Amanda Blake is the artist who may have helped bring some of your favorite community art to life. Last year, she started BHM Artist Collective, a group of local artists who have been collaborating on murals and other community art projects during the pandemic. BHM Artist Collective partnered with REV Birmingham, Blank Space Bham and InSpero to create a mural located at 19th Street and 2nd Avenue North across from The Pizitz. And BHM Artist Collective helped rally volunteers who assisted with the painting of the Black Lives Matter street art installation in downtown Birmingham near Railroad Park.
Meanwhile, this local gal has also been busy creating abstract and mixed media art of her own and teaching her students to do the same. She’s served as an art teacher with Birmingham City Schools for several years and currently works at Dupuy Alternative School, where she recently organized the painting of a mural for the school’s courtyard. We are honored to introduce our newest FACE of Birmingham, Amanda Blake!
Why did you start BHM Artist Collective?
BHM Artist Collective was born out of the pandemic. I created an Instagram as a landing page so I could start connecting with local artists. We needed to paint something positive and inspiring and send a message, and I wanted to get to all of these artists who were stuck at home behind their screens. Now people will reach out to us to do other projects. It’s a liaison for artists and businesses to connect.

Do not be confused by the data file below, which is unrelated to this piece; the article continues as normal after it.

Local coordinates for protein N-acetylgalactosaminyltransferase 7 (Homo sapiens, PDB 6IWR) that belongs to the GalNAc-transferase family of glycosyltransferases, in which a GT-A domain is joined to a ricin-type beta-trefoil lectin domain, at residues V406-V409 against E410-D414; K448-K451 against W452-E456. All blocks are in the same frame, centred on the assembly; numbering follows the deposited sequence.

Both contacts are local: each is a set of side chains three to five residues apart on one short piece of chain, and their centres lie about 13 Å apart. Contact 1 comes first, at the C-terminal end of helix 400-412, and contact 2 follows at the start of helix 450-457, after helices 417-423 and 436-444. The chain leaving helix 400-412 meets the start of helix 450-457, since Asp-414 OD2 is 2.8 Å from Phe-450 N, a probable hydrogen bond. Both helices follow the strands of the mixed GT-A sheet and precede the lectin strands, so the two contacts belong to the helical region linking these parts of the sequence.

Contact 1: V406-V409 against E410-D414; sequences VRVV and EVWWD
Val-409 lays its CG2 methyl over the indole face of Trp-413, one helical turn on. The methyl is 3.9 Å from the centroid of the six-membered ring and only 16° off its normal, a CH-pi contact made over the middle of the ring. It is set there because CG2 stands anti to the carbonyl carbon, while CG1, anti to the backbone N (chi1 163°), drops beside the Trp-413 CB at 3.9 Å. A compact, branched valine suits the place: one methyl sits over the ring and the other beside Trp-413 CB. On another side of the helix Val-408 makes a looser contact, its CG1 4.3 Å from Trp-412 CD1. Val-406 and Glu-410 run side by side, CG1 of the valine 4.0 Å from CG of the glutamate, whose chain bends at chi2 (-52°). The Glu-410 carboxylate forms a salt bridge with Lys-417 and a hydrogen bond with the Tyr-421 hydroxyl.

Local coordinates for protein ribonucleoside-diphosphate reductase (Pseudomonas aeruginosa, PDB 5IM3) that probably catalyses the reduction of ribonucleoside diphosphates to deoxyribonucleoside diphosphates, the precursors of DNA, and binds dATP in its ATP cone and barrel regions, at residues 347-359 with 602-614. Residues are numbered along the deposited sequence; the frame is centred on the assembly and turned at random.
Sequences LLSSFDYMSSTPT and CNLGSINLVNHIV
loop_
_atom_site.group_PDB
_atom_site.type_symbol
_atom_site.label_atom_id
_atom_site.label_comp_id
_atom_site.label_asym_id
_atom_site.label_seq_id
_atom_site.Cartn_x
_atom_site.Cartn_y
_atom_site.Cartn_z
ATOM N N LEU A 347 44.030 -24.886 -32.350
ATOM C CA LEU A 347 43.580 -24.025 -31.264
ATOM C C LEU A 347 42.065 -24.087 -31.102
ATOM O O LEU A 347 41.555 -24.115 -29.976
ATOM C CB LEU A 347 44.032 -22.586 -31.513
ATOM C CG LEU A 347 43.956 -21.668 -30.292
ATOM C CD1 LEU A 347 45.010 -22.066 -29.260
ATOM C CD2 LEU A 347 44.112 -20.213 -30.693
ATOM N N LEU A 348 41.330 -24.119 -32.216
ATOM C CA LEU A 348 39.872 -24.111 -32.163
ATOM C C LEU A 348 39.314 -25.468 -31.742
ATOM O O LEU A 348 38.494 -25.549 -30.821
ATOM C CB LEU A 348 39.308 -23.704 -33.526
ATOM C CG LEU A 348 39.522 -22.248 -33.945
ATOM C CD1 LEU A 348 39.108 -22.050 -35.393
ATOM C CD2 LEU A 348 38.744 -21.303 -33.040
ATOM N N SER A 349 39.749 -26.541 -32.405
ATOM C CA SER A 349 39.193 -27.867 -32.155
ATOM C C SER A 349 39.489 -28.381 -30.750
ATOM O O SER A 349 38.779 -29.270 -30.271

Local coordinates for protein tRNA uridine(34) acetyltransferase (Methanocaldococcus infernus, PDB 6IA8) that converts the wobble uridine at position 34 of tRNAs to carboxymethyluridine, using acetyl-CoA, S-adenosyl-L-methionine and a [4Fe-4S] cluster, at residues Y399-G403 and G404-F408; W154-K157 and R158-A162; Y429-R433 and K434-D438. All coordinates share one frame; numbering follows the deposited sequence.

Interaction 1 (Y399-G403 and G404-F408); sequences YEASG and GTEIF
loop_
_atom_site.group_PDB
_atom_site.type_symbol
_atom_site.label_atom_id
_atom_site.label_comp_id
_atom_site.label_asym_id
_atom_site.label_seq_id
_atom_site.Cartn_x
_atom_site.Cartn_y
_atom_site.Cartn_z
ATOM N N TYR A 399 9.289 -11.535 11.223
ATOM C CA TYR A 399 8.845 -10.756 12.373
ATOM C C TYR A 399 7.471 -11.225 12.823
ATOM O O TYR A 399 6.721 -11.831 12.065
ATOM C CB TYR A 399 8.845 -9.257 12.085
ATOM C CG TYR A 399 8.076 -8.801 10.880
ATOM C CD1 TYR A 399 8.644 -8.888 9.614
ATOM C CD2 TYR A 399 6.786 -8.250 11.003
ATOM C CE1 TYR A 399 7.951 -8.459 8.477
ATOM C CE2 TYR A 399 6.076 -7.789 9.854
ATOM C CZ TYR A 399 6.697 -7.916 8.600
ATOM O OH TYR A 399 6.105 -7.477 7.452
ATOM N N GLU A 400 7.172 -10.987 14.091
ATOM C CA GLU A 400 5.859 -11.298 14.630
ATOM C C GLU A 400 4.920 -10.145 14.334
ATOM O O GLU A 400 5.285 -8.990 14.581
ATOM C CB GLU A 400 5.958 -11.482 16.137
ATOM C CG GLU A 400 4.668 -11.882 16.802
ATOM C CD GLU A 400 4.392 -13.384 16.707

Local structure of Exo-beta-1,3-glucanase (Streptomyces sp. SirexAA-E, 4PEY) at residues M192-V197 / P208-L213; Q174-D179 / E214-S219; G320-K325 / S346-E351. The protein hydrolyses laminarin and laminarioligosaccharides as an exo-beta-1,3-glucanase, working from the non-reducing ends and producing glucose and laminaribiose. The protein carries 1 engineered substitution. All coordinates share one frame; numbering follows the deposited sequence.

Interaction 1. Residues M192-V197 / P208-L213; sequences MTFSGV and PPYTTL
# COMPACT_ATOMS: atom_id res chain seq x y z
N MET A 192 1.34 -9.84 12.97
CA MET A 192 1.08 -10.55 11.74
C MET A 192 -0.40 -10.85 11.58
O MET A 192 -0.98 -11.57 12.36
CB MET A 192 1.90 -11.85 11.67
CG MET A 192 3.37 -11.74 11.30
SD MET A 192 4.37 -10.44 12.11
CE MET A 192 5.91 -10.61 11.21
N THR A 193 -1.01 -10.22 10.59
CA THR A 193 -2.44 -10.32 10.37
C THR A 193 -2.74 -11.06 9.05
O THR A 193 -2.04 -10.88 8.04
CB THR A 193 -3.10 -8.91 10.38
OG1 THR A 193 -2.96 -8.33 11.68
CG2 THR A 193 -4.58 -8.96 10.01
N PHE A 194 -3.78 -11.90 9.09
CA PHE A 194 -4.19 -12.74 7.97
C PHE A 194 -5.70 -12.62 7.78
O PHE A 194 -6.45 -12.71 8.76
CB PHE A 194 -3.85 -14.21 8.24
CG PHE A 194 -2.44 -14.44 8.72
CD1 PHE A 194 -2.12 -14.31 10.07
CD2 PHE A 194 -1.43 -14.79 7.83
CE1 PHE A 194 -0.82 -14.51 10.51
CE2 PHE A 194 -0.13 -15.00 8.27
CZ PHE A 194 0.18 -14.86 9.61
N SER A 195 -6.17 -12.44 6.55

What inspires you most as an artist?
My inspiration comes from what’s around me. I first started doing abstract expressionism portraits in the classroom with my students, and they were my inspiration. The one thing that always stood out to me was the expressions on their faces. I could always tell if they were having a good day or a bad day or if they’d had a bad night or if they didn’t feel well. That would give me the tone of how to nurture and care for the kids. And painting was the outlet for me to express how I was feeling but also give something to the world or my community. The abstract portraits were just very cathartic for me.
Have you found that painting is cathartic for your students as well?
I’m now at an alternative school, and we get a lot of training with working with kids who have been traumatized. I have kids who have experienced trauma either through domestic violence, loss of parents … the list goes on. Art is a place where they feel somewhat safe. They feel they can say things or draw things, and there’s a lot of freedom to talk about things they normally wouldn’t have in the classroom. They like to paint a prettier picture because that is what they’re hoping and dreaming of every day — having a better life.
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How can art help a community heal and grow?